In the land of the five rivers, on the banks of the river beas is situated a village Gangapur by name where to one Narayan Dutt was born in the vikrama samat 1854 a lad who in after years held the key to the scientific of the Vedas and passed it on to a zealous disciple of his. Shri Narayan Dutt was a Saraswata Brahmin and with a view to make his son a great Sanskrit pundit taught him in due course that devavani. In spite of the tender affection bestowed by the parents on the lad and their attempts to make his life a happy one, a sea of troubles seemed to rise before him. What with the evil effect of a dire malady and what with the sad bereavement his cup of miseries was full to the brim. Small knows not how to revere age or sex and that fell disease attacked this lad when he had just attained his fifth and deprived him of his eyesight for ever. Misfortune never comes single, and before he completed his twelfth year his parents died, naturally leaving the orphan to the tender mercies of the survivors. The blind boy would ask his elder brother and his wife for bread and receive stone. He being oppressed by thirst would beg for water and down flowed a torrent of abusive and filthy words from the hard hearts of those guardians. Probably it was the intention of this happy couple to lay in the heart of the nephew the foundations of those virtues which are essential for the would be reformer. Undoubtedly it was here that the renowned ascetic first learned to be patient, persevering and industrious. But at that particular of time his life cup became extremely bitter. His home, if ever could be called so, was presided over by an uncle who surpassed hiranyakasaypa in cruelty. Perhaps he did not stand in need of one as he himself by dint of valour was to become a simha one day of men and save his dharma and literature.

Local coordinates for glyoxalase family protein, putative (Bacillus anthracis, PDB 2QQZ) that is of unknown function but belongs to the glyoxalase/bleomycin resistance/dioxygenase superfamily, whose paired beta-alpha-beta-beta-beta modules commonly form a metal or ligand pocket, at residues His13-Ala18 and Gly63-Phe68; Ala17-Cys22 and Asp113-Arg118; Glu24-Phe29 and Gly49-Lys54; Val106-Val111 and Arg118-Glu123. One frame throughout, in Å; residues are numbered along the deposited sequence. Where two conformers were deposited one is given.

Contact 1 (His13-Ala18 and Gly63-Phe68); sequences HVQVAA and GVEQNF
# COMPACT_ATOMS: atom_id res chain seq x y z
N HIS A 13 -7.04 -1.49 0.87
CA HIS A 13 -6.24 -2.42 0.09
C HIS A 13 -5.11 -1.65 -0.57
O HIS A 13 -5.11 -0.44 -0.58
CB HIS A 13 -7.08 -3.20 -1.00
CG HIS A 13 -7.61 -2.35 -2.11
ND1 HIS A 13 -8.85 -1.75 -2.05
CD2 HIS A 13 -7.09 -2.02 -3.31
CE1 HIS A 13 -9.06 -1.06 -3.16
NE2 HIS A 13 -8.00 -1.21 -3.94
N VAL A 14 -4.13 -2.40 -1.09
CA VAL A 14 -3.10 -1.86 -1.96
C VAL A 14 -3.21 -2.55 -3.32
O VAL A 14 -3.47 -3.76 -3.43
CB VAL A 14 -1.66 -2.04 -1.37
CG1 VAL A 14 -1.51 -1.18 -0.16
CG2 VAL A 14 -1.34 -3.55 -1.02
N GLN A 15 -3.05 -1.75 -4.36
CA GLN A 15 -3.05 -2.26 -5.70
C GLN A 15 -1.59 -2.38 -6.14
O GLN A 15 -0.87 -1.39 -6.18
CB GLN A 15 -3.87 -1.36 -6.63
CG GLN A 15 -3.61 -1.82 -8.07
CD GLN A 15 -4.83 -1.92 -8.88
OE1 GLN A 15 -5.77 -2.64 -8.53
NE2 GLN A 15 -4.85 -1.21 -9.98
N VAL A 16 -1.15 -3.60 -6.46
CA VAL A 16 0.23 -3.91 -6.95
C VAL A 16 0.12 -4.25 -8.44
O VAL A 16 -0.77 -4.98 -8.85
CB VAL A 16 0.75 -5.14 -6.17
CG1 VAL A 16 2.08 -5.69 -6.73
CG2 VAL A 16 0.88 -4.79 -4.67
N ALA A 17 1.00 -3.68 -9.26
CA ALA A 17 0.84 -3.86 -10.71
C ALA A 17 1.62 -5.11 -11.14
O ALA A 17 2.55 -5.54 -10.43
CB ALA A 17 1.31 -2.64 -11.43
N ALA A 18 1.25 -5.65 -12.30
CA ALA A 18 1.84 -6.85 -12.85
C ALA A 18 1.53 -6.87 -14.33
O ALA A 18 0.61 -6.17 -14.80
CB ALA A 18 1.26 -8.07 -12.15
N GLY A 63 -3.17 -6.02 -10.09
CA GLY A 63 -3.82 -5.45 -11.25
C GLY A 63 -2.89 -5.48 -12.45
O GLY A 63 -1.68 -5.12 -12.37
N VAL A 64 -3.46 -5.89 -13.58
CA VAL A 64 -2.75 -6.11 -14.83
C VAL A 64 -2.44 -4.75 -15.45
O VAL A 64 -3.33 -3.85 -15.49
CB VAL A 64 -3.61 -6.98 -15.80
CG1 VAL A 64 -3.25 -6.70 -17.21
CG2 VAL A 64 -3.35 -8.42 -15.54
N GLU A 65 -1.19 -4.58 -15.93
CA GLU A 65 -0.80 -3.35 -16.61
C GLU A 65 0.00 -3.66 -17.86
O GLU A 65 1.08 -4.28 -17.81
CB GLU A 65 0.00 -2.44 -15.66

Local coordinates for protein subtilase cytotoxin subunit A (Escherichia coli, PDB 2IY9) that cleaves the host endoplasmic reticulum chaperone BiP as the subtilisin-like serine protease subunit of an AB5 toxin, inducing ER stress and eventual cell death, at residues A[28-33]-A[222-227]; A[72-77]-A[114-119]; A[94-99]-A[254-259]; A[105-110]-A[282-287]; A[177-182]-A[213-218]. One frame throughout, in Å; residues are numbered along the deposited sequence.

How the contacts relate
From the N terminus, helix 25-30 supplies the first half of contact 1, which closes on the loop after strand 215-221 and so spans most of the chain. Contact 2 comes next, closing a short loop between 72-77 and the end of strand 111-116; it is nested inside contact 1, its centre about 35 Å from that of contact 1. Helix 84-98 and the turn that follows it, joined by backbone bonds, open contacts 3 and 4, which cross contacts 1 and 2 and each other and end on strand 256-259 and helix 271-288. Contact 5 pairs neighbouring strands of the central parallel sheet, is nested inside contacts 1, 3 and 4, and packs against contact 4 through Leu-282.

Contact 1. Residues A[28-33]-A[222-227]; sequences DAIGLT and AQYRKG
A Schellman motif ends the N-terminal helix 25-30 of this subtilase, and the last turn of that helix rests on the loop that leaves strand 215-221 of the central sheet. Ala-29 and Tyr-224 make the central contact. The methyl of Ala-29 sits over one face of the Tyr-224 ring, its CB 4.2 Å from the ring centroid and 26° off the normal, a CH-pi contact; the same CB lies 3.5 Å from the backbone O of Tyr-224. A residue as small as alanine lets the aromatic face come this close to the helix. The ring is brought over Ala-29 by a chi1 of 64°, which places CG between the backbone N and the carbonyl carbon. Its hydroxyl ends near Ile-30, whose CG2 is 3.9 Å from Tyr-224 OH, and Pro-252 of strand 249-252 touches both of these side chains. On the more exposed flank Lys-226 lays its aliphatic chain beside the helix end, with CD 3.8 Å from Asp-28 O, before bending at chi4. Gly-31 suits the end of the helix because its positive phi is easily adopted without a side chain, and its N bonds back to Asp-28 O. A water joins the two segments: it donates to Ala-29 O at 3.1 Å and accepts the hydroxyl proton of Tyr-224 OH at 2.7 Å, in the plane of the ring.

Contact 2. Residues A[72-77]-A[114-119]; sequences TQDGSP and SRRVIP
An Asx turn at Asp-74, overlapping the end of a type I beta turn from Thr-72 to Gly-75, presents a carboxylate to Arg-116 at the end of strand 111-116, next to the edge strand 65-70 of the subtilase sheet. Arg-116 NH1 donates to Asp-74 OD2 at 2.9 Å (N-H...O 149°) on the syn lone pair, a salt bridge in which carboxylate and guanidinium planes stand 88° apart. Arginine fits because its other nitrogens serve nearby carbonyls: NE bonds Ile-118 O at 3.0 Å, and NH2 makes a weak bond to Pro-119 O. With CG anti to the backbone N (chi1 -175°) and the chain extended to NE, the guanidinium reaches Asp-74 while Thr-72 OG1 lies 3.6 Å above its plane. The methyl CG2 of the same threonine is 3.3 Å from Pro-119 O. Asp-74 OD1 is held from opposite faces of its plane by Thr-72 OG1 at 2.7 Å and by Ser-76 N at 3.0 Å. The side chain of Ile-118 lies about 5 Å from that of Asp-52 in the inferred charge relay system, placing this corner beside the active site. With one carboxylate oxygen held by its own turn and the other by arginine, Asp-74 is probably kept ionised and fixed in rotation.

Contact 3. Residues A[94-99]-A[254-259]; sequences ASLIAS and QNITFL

The twelfth year of his life arrived, but his miseries however, knew, no bounds. The boy being then driven to despair hit upon the plan of running away from the cage in which misfortunes had imprisoned him. One happy day he flew away from it and began to roam about in dense jungles living on roots and fruits and at times brooding over the significance of the Gayatri mantra. Forest life did not terrorize him, and why should it? He was a young yogi and knew no fear. Even in that think forest, the hands of the almighty was there to protect him and through him his country’s sacred literature. In the land of Shankracharya and kumarilabbhatta, neither dire destitution nor the ire of wild beasts could bring about the ruin of this savior of the Vedas. This forest life he led for about three long years and then with a consolation and courage unknown to an atheist, this devotee proceeded to Hirishikesha in the sylvan retreats of which he practiced regular tapasya- penance- for three more years. Then he proceeded to Haridwar where Swami Poornanada Saraswati initiated him in the sannyasa ashram and gave him the happy name of Virajanand Saraswati. Here it was that he studied Siddhanta Kaumudi- a treatise on Sanskrit grammar. Kankhal was the next village visited by him. Then in Benaras he studied Darshan (philosophy) .apart from studying Sanskrit he also started lectures to students who came to him for learning. The combined duties of the teacher and the taught render concentration of attention on one particular subject extremely difficult but with Virajanand the case was quite difficult. The blind sage had a powerful memory to retain anything that was read out of him and was highly endowed with the capacity to communicate knowledge to others. At Gaya he studied Vedanta for a pretty long time.